The paper "Investigation of Current and Emerging Issues in Hospitality and Tourism" is a perfect example of management coursework. According to the Restaurant and Catering Australia (2012), the hospitality industry comprises hotels, restaurants, cafes, accommodation and conference centres, and registered clubs. The tourism and hospitality industry is essentially labour-intensive, with wages making up the greatest proportion of the production cost. The significance of labour cost has led to the notion that in the tourism and hospitality industry, productivity and labour should be perceived as being inseparable (Peric 2005). Such a relationship shows that any means of reduction of labour cost, efficient management of resources and making the workforce many flexible needs to be adopted.
Indeed, it is based on this premise that tourism enterprises have followed in the current emerging issues of seeking flexibility through de-regulation, using the internet and customer-driven technology to reduce costs, and practising environmental management and sustainability to ensure efficient resource management. Deregulation The quest for labour flexibility continues to be highlighted in Australia’ s tourism and hospitality industry. It has also accelerated the need for deregulation. In particular, deregulation has happened over the last 20 years in the Australian labour market and continues to happen.
In spite of this, concern remains as to whether deregulating the labour market can attain the much-needed flexibility given that empirical evidence carried out over the last two decades has not been conclusive (Buultjens 2001; Buultjens & Cairncross 2009). Some scholars have also argued that a high level of labour flexibility is a crucial component that can meet market demands as well as to attain a more competitive environment. Deregulation has characterised Australia’ s industrial relations system since the 1990s.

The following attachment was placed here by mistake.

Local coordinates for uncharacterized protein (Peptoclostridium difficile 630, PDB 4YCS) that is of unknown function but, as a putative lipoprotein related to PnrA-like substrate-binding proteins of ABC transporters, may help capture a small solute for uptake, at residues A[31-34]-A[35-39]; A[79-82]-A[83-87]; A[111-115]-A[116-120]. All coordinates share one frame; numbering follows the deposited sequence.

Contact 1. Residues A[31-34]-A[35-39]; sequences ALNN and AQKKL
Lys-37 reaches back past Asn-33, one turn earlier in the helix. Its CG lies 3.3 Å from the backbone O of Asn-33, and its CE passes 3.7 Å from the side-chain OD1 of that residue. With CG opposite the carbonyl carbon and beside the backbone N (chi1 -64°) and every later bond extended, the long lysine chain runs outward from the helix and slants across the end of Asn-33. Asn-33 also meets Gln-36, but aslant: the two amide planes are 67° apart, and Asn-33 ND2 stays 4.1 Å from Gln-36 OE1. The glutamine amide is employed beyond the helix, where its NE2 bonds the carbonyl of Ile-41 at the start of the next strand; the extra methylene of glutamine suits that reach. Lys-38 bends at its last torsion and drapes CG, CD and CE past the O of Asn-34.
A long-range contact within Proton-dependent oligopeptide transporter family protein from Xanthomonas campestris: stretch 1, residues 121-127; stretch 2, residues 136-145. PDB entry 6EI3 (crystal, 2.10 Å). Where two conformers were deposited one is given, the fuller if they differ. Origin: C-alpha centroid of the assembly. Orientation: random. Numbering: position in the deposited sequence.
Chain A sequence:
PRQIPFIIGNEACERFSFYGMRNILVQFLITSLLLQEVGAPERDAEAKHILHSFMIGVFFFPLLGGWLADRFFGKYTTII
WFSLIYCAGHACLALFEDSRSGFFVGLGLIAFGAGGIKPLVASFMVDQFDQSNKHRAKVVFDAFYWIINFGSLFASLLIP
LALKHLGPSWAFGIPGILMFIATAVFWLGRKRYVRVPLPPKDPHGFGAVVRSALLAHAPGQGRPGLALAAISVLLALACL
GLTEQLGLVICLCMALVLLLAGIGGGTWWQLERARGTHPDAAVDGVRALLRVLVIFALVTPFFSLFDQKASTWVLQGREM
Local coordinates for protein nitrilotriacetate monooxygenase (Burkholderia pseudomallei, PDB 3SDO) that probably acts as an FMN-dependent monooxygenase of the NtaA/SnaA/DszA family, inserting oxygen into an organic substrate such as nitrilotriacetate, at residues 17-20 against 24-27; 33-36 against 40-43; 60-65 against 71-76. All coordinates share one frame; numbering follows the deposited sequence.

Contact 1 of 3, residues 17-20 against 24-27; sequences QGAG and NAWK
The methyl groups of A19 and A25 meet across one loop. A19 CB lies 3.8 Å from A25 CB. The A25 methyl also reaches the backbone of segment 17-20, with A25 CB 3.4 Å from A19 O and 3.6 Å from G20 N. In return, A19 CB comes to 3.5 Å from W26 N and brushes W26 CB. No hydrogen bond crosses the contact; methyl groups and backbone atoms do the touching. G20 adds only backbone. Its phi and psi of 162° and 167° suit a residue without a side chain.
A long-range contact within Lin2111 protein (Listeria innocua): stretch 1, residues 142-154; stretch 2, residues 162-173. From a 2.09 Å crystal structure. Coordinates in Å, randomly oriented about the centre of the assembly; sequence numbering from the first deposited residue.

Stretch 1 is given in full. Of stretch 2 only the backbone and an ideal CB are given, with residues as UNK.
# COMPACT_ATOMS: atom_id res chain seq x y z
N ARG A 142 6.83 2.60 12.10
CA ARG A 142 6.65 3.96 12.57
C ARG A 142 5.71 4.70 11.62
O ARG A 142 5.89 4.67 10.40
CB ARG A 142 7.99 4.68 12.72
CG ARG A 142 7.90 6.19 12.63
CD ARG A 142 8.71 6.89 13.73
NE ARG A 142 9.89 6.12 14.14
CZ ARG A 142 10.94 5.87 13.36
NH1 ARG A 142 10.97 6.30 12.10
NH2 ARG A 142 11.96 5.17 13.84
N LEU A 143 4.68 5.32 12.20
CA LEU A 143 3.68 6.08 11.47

It has been typically rationalised by the quest for improved labour flexibility. Such changes have happened at the state and federal level (Restaurant and Catering Australia 2012). Among the significant changes include the introduction of individual bargaining and formalised enterprises. From the outset, the bargaining at the enterprise level became first introduced in the early 1990s by the Hawke and Keating Labour Governments. Afterwards, individual bargaining came up in 1996 after its introduction by the Howard Government under the Workplace Relations Act 1996, before its subsequent reinforcement in the Work Choices law in 2005.
These legislations reflected ideas that a centralised system initially used in the industry to determine wages and working conditions through tribunal had stood in the way of labour flexibility. Subsequently, they had affected the country’ s international and regional competitiveness (Buultjens & Cairncross 2009). Still, proponents to the centralised-wage determination system argued that market deregulation was critical. This is since the introduction of individualised bargaining and formalised enterprise bargaining could significantly enable employers and employees in the hospitality industry to discover and pursue a shared interest.
Such pursuit of common interest, as Buultjens and Cairncross (2009) shows, promoted flexibility of labour as both the employees and employers stand to benefit from outcomes negotiated individually as well as the enterprise. In return, employers and stakeholder in the hospitality industry have strongly supported deregulation due to its capability to ensure flexibility. Besides, the Australia hospitality industry requires much flexibility since it operates efficiently on a flexible basis. For instance, the industry is given to function 24/7 basis, hence the labour market needs to be flexible to avoid the likely penalty rates targeted at workers (Buultjens & Cairncross 2009).
Reduced wages also provide a complexity for the hospitality industry since it is currently aware of the need to promote professionalism and service-level provided to customers. Additionally, the concentrated labour environment in Australia has made the industry less attractive to job-seekers. Hence, to attract employees, and enhance professionalism, the industry needs to increase wages. Still, the introduction of individual bargaining has the potential to exert pressure on wages in the industry.